A Key to Modern British Poetry

By Lawrence Durrell | Go to book overview

CHAPTER 6
GEORGIANS AND IMAGISTS

OSCAR WILDE and Ernest Dowson died in 1900, the one age forty-four, the other thirty-three. Lionel Johnson died in 1902 aged thirty-five. John Davidson committed suicide in 1909, while Francis Thompson died in 1907 aged forty-eight. Those who lived on--and many like Yeats, Bridges, Thomas Hardy and Kipling lived on for twenty or thirty more years of active production--did not receive their full measure of recognition until later. But the era of flowers and fancies ended at the beginning of the century. Dandyism as a code of behaviour ended somewhat earlier--most likely about the time of the prosecution of Oscar Wilde. New names were beginning to be heard. New poets began to occupy the empty seats at the Cheshire Cheese.

In a memoir upon Rupert Brooke, Sir Edward Marsh has described how, in the summer of 1912, the Georgian Movement was launched. The project was discussed at a lunch party in his rooms. Among the poets present were Rupert Brooke, John Drinkwater, W. W. Gibson, Harold Monro and Marsh himself. The idea took public shape in the first Georgian anthology of 1912 which made an immediate impression on the public. Though most of the poets were new, a few established names were to be found in the pages of this and subsequent anthologies. John Masefield was one. The popularity of the Georgian collections continued unabated for a number of years, and the movement might be said to have come to an end somewhere around 1922. But it was something more than just a movement; the intelligence of Harold Monro and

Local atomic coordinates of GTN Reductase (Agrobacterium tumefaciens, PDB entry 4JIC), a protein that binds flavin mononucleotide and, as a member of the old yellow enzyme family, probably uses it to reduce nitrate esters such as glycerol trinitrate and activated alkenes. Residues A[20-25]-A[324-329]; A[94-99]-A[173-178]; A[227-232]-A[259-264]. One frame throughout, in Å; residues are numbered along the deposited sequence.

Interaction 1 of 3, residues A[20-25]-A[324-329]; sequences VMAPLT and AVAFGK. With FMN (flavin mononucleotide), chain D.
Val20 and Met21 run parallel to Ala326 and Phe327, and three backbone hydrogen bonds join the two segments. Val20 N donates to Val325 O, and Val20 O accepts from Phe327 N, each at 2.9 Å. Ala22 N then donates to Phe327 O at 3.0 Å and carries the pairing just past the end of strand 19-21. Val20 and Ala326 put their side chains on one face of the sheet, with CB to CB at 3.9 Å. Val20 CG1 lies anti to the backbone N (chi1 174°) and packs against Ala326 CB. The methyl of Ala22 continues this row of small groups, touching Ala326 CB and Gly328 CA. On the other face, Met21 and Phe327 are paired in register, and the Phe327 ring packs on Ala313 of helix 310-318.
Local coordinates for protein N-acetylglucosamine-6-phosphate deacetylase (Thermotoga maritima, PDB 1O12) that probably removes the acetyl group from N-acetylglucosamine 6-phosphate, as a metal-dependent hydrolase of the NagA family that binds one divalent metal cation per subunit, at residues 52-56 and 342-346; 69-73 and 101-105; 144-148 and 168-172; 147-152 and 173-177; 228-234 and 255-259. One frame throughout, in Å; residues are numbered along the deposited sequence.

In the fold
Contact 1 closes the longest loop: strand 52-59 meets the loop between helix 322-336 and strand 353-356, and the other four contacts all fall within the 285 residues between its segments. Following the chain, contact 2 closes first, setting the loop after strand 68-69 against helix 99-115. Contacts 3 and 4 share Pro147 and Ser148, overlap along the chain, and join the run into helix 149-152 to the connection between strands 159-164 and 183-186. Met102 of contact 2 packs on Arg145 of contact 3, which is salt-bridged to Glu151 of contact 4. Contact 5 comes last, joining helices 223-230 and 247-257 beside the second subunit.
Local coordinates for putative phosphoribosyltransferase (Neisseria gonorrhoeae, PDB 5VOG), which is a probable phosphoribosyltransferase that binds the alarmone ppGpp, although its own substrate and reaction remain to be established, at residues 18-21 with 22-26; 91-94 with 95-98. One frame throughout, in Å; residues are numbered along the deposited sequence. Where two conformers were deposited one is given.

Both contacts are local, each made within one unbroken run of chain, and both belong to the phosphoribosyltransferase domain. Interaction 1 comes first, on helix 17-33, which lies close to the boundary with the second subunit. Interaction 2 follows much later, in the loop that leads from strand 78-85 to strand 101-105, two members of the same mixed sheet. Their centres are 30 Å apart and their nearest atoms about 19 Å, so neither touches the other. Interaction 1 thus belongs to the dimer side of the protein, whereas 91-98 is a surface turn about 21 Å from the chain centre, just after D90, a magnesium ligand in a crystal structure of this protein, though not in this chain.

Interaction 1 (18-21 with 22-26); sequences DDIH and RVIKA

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A Key to Modern British Poetry
Table of contents

Table of contents

  • Title Page iii
  • Acknowledgments vi
  • Contents vii
  • Preface ix
  • Chapter I The Limits of Criticism 1
  • Chapter 2- Space Time and Poetry 24
  • Chapter 3- The World Within 49
  • Chapter 4- Beyond the Ego? 72
  • Chapter 5- Poetry in the Nineties 91
  • Chapter 6- Georgians and Imagists 119
  • Chapter 7- T. S. Eliot 143
  • Chapter 9- New Signatures, New Voices 178
  • Notes 209
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